Why K8s Egress Traffic Policy Control is Critical to Security Architecture - Part 2
(This is the 2/2, For the part 1 please click here)
Service Mesh is not a special solution for egress traffic control. Therefore, to implement egress control through Service Mesh means that an overall Service Mesh solution, such as Istio, needs to be deployed first. If it is only for the control of egress, such a scheme will be heavier. Service Mesh also supports a smaller range of protocols, which is not enough for an enterprise's security strategy.
In Istio, when
is set to REGISTRY_ONLY, the whitelist for external service access can be implemented through sidecar combined with ServiceEntry resources. It is also possible to direct traffic to a dedicated Egress Gateway by combining with the Egress Gateway. Compared with the ServiceEntry method, the Egress Gateway combines VirtualService and DestinationRule to achieve more control, and with AuthorizationPolicy, it can control the granularity more finely.
Either way, you must rely on the sidecar for traffic hijacking. If there is a threat to bypass or destroy the sidecar, it means that harmful access can directly bypass the control. This security issue is repeatedly mentioned in Istio's documentation. So essentially it is not a good egress traffic control solution. At the same time, the thinking of Service Mesh is more for developers (although it often reflects platform-level capabilities), so we still need to answer the following question: When developers set the whitelist for external service access, whether the outside of the cluster trust such a setup, can an external security appliance be set up to allow arbitrary external access for the cluster?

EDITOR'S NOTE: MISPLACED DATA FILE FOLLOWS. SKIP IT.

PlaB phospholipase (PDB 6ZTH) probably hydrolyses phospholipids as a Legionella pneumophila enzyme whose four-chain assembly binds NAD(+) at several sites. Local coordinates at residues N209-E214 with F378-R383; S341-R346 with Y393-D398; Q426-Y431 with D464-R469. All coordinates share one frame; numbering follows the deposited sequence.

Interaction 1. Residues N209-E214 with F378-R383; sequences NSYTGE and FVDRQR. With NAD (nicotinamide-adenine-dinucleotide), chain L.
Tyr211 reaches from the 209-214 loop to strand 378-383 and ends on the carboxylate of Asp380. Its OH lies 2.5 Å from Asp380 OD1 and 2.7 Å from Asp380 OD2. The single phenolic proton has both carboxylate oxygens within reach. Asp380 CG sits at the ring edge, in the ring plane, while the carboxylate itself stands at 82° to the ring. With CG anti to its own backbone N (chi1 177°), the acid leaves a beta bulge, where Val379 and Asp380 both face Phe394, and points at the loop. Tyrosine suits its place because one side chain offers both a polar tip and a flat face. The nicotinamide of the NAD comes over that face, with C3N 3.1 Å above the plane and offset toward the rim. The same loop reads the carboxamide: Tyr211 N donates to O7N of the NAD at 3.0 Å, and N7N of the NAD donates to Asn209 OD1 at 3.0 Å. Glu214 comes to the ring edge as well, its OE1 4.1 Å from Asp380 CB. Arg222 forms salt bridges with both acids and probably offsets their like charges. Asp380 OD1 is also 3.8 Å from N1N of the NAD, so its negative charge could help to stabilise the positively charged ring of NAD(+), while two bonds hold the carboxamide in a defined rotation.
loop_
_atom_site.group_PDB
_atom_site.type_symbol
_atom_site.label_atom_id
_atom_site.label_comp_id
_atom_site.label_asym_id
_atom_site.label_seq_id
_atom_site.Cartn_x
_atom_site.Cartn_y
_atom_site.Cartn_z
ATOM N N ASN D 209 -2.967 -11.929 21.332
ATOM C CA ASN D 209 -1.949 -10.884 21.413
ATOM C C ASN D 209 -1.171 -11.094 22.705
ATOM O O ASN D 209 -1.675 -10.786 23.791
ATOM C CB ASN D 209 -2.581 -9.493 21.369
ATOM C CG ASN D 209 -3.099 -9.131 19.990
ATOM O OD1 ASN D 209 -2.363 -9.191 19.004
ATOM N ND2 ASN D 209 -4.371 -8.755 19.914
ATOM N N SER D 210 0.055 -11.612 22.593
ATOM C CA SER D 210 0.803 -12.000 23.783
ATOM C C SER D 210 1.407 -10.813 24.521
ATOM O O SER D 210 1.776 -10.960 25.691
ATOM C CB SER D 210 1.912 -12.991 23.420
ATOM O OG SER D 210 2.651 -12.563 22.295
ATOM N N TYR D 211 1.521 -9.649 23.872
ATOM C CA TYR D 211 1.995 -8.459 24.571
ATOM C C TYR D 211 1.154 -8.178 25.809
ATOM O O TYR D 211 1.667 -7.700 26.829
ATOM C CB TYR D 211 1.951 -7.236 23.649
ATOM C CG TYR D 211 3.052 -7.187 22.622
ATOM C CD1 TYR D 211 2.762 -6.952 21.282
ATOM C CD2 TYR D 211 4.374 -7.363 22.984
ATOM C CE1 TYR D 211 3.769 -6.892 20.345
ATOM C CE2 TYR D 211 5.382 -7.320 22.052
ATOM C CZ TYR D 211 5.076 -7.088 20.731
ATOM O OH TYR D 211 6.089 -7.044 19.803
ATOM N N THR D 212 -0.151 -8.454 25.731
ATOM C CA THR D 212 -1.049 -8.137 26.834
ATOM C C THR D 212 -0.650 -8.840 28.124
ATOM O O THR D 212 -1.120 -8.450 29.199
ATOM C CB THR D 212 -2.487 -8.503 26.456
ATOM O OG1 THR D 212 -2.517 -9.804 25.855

Micro-segmentation is generally a popular concept in the field of Zero Trust Architecture (ZTA). Through technologies (such as TC, IPtables, DPI), the underlying traffic can be probed, manipulated and controlled to realize the traffic of intra-container, inter-container communication, and out-of-cluster traffic. Generally speaking, the DaemonSet container is installed on each nodes of the cluster to detect the underlying traffic. This type of solution can control the egress policy based on finer granularity, such as which application-related pods access which external services through which protocols, and can also select elements such as Service account or Label. For application-layer encrypted data, if it is an Istio environment, plaintext detection can be achieved by detecting the traffic between the sidecar and the application container; if the application itself is directly encrypted, the detection cannot be achieved, but it can be achieved by combining DNS resolution and SNI.